Anonymous Mon, Sep 23rd 2013 @ 11:02am

For me, determination is a two-edged sword. It can help me through difficult times, keeping me going even if I am getting tired and losing my strength. But all too often I am too determined and keep doing something even if it would be better to stop and accept my 'weakness'. Thus, I am pushing myself too hard.
So, when I give 'determination' a 3 in Moodscope, it can be a warning sign for me. And whenever it happens, I try to figure out why I have to be so determined at the moment and if that's good for me or harmful.

Anonymous Mon, Sep 23rd 2013 @ 11:28am

I feel a determination to get my book out to as many people who have bipolar or manic depression as possible. I often feel guilty asking £10 for a book that is only 136 pages long but I suppose if it helps then maybe it is worth at least £10 and any profits made do go to charity!The book is called Footprints in the Sand and is a biography of my struggles with bipolar and Dystonia.At least after writing this blog I feel I can put down a higher number on the determination card as I have done something to promote my book. If you like it could you spread the word and then you can add to your own determination card as maybe you can say you have been determined to help others!

Julia Mon, Sep 23rd 2013 @ 12:38pm

Determination on the card is supposed to be a positive thing. It's a red card so it must be. I always score 4 (extremely) without fail. It's one of the cards I don't have to think about. Or haven't until today that it..... Thank you Lex and others for making me wonder if actually it is a good thing to see oneself as a determined person. It is hard work and carries responsibility for others and as one of the comments above says, conjures up the words , "grim determination" and "gritted teeth". Not good! But the card will remain a red one I guess.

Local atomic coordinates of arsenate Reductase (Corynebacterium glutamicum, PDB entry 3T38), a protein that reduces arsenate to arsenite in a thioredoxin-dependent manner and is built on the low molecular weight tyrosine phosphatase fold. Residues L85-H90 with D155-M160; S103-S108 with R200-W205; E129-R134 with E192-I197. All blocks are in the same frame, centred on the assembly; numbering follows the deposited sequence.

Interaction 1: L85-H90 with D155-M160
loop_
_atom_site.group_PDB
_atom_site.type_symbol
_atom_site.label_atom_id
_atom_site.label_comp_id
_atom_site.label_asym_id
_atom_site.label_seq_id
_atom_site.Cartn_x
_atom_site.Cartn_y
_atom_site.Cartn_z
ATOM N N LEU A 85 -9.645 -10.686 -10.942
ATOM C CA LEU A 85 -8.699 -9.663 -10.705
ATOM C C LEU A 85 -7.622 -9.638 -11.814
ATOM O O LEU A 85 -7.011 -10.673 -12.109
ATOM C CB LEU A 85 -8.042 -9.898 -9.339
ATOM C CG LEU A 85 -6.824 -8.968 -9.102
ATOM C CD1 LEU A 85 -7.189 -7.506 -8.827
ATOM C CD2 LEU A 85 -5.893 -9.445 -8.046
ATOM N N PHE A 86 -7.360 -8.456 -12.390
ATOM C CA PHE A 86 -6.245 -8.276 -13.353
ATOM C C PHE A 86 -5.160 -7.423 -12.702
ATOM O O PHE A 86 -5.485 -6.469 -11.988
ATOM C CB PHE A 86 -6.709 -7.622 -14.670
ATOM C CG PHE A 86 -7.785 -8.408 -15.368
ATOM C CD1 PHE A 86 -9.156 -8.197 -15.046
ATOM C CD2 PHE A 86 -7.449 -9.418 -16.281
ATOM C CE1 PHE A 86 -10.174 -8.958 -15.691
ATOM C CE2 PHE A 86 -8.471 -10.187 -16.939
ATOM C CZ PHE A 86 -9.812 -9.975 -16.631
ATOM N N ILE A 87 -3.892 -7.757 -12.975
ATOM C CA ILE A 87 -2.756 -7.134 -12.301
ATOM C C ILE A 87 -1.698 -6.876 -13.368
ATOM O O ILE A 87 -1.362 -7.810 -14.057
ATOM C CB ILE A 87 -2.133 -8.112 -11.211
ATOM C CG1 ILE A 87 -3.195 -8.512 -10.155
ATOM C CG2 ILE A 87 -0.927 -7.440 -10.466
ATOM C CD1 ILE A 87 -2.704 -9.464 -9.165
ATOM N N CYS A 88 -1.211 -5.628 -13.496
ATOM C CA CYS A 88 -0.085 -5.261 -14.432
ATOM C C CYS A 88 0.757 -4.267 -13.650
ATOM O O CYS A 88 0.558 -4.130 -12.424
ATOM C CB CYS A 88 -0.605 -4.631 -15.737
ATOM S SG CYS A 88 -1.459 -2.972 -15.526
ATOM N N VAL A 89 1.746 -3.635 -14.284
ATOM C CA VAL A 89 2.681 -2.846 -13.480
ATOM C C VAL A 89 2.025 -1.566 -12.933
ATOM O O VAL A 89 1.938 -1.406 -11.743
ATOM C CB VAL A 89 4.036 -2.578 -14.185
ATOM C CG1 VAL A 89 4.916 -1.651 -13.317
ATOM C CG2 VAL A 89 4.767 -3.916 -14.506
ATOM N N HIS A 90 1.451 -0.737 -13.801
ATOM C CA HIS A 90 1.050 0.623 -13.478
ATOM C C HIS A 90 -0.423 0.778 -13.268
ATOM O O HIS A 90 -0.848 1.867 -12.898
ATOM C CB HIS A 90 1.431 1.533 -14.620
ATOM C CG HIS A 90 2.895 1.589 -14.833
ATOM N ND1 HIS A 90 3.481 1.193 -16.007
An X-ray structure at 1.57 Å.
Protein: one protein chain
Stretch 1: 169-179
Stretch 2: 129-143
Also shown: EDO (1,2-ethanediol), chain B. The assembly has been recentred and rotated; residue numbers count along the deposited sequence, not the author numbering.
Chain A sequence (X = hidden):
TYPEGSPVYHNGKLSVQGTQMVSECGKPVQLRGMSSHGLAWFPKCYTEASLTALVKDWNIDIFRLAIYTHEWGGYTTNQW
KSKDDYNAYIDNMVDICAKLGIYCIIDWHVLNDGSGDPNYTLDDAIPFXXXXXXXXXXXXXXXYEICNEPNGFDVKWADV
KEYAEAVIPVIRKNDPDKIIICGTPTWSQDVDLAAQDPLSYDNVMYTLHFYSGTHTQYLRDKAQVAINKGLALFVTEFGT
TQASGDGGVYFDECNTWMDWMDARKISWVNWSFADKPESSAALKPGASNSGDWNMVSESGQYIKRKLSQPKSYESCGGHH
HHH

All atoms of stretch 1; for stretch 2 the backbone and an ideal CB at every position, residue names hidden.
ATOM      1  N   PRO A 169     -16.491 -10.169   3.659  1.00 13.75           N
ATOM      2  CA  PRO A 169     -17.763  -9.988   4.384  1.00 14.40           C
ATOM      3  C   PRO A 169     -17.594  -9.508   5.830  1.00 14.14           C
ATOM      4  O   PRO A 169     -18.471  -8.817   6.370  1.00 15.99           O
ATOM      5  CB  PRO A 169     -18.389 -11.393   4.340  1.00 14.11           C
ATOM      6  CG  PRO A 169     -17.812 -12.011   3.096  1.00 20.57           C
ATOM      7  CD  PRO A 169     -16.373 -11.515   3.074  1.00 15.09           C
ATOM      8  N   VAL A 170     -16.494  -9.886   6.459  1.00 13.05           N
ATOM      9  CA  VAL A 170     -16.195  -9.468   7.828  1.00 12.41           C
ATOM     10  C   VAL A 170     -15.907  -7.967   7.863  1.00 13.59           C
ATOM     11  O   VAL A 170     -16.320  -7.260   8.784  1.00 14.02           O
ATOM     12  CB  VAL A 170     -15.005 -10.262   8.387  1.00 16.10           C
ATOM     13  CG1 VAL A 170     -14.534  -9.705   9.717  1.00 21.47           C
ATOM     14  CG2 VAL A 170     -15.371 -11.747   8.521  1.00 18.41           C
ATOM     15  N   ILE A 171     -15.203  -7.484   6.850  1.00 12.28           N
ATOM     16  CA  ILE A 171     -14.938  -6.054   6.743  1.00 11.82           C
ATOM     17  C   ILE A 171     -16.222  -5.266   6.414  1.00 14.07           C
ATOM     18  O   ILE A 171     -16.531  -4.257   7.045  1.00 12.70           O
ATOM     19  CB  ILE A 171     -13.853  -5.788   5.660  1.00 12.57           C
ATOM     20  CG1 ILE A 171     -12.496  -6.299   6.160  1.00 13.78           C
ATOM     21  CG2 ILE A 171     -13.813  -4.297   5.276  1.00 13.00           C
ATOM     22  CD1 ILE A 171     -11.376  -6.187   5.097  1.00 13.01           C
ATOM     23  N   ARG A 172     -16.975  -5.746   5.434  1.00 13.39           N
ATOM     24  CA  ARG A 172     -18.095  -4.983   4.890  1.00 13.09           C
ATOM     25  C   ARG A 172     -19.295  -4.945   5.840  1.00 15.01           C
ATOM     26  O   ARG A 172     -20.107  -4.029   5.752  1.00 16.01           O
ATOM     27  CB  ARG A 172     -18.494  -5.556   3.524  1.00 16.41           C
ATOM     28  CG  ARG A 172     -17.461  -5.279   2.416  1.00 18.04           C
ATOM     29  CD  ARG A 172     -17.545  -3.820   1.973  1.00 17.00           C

Anonymous Mon, Sep 23rd 2013 @ 2:17pm

Has there been any study about mental health maintenance outcomes for MoodScope users versus the general population? A psychologist friend outlined the factors currently accepted by the mental health professions as:
* 40% family support
* 30% talk/discussion therapy
* 15% how the therapist goes about things
* 15% others

Anonymous Mon, Sep 23rd 2013 @ 2:24pm

How much would MoodScope (Plus, say) users be interested in the algorithm including optional, simple statistical limits attached to their charts?

Some proponents of 'math as life skill' believe knowing how to apply simple stats to life situations is a useful one. But an ongoing issue is most of us who ever took a stats course are put off by the obscure complexity with which the subject is usually presented.

Julia Mon, Sep 23rd 2013 @ 2:31pm

Can you explain what you mean exactly please?

Anonymous Mon, Sep 23rd 2013 @ 2:49pm